Bankruptcy to escape their debt load? Not such a good idea, these letter writers suggest…
David Skeel’s one-size-fits-all bankruptcy option for states (“A Bankruptcy Law—Not Bailouts—for the States,” op-ed, Jan. 18) presupposes that all state pension funds are in the same financial sinkhole. Nothing could be further from the truth.
While many states have failed to meet their pension obligations, New York has not. The pension systems in states like Illinois (50.6% funding ratio) and New Jersey (62%) have fallen far below acceptable levels because those states have repeatedly failed to pay their required annual pension fund contributions. This year alone, New Jersey skipped a $3 billion payment. Payments delayed cost taxpayers more. That’s why the New York State and Local Retirement System has consistently been at or near a 100% funding ratio. We pay our bills.
Even for states in fiscal crisis like Illinois and New Jersey, proposing bankruptcy as a financial panacea is an irresponsible tactic with severe negative implications. Just the availability of a bankruptcy option and the potential bond default could severely damage state credit ratings and destroy the trust of bondholders. Our economy cannot withstand another crisis in confidence.
Bankruptcy may be presented as a painless way for states to walk away from bad fiscal management, but easy solutions are rarely the best solutions to very difficult problems. The best way for states to address their fiscal difficulties is to align recurring spending and revenue, not renege on obligations.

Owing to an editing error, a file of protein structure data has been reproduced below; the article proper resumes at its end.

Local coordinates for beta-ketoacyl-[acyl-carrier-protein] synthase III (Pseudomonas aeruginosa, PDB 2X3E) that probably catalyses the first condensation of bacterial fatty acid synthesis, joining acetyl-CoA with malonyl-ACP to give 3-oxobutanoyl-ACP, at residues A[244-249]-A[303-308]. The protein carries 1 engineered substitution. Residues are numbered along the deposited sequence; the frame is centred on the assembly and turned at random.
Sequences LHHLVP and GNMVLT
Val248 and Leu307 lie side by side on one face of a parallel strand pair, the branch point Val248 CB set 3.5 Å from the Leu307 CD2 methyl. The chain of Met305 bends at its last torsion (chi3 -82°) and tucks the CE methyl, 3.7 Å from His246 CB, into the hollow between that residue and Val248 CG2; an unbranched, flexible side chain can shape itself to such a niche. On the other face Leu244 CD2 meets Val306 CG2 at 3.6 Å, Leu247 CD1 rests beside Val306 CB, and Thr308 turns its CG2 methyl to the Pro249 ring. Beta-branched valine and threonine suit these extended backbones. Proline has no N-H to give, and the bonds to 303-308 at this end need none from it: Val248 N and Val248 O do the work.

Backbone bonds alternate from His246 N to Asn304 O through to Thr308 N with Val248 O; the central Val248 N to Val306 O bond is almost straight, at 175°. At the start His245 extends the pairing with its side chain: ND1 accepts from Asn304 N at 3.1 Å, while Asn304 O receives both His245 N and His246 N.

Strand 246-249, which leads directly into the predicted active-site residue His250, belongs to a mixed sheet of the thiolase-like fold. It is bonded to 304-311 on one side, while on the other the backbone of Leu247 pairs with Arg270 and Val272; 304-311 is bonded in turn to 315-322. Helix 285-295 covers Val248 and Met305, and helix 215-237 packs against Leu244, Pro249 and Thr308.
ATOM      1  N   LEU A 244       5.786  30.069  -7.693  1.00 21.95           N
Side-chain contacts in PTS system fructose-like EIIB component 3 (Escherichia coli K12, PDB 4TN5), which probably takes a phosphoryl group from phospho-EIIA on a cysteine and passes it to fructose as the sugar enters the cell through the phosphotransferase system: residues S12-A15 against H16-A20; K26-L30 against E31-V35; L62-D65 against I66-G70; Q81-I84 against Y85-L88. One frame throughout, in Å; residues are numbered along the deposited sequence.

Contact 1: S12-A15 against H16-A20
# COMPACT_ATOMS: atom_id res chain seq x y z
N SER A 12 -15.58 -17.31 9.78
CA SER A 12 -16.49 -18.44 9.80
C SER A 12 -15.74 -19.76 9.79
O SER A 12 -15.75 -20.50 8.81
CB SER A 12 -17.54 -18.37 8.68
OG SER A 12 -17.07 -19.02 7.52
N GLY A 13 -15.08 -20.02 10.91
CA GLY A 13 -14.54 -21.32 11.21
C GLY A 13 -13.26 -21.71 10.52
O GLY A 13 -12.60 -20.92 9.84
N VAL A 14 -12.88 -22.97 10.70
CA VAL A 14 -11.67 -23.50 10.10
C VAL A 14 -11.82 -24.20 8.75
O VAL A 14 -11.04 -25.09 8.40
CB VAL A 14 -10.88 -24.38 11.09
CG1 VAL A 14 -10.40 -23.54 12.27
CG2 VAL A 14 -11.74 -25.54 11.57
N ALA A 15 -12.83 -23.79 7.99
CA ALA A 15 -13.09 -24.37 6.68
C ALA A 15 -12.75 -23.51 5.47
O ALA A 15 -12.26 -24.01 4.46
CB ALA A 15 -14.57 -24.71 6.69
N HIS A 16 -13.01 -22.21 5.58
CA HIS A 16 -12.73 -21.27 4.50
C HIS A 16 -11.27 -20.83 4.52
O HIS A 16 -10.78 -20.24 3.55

Thomas P. DiNapoli – State Comptroller, Albany, N.Y.
The moral hazard in Mr. Skeel’s argument is immense. Please recall that all state and municipal bondholders are not unions or the super-wealthy. Many individuals of modest means hold state and municipal bonds. Evidently it is perfectly acceptable for these individuals to take a substantial haircut and bear the cost of state and municipal debt restructuring.
Pension fund and other state “obligations” are exactly that, obligations, on which many rely for retirement. These obligations should not be dealt with by simply wiping out those who, in good faith and with expectation of only a modest return, financed these obligations in the first place.
Stephen Clark – Bellevue, Wash.
Why bother with bankruptcy proceedings? Just kick insolvent states out of the Union. A state would return to territorial status, thereby dissolving its government along with all of its contracts, agreements and financial obligations. The federal government would then appoint a territorial governor, disband the legislature and take over the state courts and government agencies. The entire congressional delegation would go home.
Once the citizens of the territory write a constitution with sufficient safeguards to convince Congress that this would never happen again, it could then rejoin the Union. Prof. Skeel should devote his efforts to determining what events might trigger the scenario described above and how our government should prepare for it. He should hurry. It’s probably closer than we realize.
Terry M. Bourne – Aromas, Calif.